The Lowell Commuter Train
From North Station in Boston, I took the Lowell train. Usually, I don't go all the way to Lowell, instead disembarking at an earlier stop where my sister picks me up.
It's usually an uneventful train ride through mostly working class towns outside of Boston and through wetlands areas with ponds overlaid with water lilies -- and those are scenes that you have to imagine because I did not take pictures.
This station in the picture -- and others like it that ring Boston -- is a commuter station. People come in the morning and park their cars, pay a parking fee, and take the train to Boston's North Station to get to their jobs. This particular station is also Grand Auto Theft Central, as my sister discovered many years ago when she and her husband first moved not too far away, and someone heisted her little, used Toyota that she had bought just for the commute from their house to the station. When she filed her police report, she found out that there is a lot of auto theft at this station.
Boston has an old and well-built up system of commuter lines to outlying communities. There is a debate in the San Francisco Bay Area about whether or not to extend BART (Bay Area Rapid Transit) to outlying suburbs so that people can forego their personal cars in order to get to work. I think the planners with these ideas are thinking about reducing congestion on the roads leading to jobs, but others of us are thinking about the environment and social justice issues.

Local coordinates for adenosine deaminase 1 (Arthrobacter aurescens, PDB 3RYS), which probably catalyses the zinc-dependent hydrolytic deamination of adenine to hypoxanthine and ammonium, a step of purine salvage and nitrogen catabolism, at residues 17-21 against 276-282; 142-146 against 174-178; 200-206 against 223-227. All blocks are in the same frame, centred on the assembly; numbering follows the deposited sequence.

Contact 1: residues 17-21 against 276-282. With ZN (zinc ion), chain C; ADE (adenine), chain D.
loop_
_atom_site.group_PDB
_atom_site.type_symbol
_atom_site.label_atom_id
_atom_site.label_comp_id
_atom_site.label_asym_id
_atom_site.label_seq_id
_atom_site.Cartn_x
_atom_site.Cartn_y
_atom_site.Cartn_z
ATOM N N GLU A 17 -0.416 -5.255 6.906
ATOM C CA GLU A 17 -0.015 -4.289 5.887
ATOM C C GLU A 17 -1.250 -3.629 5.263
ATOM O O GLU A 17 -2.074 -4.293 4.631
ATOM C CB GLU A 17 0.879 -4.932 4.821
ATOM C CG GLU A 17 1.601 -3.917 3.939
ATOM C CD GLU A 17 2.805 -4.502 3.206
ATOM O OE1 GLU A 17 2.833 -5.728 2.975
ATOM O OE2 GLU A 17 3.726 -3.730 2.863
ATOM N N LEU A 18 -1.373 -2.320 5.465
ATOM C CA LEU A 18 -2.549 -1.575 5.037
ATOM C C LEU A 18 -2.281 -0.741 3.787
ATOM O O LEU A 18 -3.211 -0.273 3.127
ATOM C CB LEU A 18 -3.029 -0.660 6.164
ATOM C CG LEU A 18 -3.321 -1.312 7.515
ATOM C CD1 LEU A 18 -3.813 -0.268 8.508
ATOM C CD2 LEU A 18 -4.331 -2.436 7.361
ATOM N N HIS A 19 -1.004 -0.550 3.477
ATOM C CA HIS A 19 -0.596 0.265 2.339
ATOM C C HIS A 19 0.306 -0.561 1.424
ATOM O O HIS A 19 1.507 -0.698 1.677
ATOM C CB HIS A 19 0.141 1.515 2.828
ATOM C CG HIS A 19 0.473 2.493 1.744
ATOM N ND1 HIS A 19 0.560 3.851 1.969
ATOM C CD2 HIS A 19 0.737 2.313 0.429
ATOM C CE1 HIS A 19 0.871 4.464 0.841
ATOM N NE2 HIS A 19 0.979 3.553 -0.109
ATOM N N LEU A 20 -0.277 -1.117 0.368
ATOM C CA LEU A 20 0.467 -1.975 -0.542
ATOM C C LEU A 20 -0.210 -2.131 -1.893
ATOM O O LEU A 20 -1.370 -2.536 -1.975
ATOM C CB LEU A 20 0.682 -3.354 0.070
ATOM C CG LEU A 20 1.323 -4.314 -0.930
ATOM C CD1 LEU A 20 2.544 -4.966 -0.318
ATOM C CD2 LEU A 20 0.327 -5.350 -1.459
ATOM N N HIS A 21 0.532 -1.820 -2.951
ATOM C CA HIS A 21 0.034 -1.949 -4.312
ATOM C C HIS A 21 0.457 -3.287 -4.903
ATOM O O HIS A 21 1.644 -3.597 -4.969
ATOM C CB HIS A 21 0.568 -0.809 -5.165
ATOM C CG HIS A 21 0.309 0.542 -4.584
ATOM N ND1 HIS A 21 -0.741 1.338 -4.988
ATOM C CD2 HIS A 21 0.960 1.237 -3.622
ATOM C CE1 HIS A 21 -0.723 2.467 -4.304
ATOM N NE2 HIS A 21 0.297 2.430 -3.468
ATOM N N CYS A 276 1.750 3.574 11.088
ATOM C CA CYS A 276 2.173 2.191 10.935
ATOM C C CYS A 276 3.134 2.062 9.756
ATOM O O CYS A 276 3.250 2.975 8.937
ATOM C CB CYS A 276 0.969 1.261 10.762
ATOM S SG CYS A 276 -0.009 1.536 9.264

Because here's the thing: while it's true that many people have been forced out of San Francisco and other dense communities by the high cost of housing, the people who live in the communities that BART is being extended to tend to be middle class. BART, a rail system, is very expensive to operate, especially compared to buses. People who live in the denser communities such as San Francisco and Oakland argue that BART should not be extended to the suburbs because that will induce sprawl and because BART is so expensive to build and operate. They say that instead, BART should rely on shuttles to get people in the suburbs to BART connections and that the region as a whole should concentrate on constructing affordable infill housing in parts of the region that are already transit rich. Doing anything less, they argue, is a subsidy for the middle and upper classes at the expense of providing better public transportation for poorer people.
But the conventional wisdom is that middle class people in the suburbs have some kind of aversion to buses. So we're back to extending BART. At the very least, parking at the BART commuter lots should not be free. Parking should NEVER be free, in fact, according to Donald Shoup, UCLA professor of Urban Planning.
Back to commuter rail in the Boston area: I depend on it for my travels and am very happy that it exists. I just wished that my family members lived closer to the stations than they do.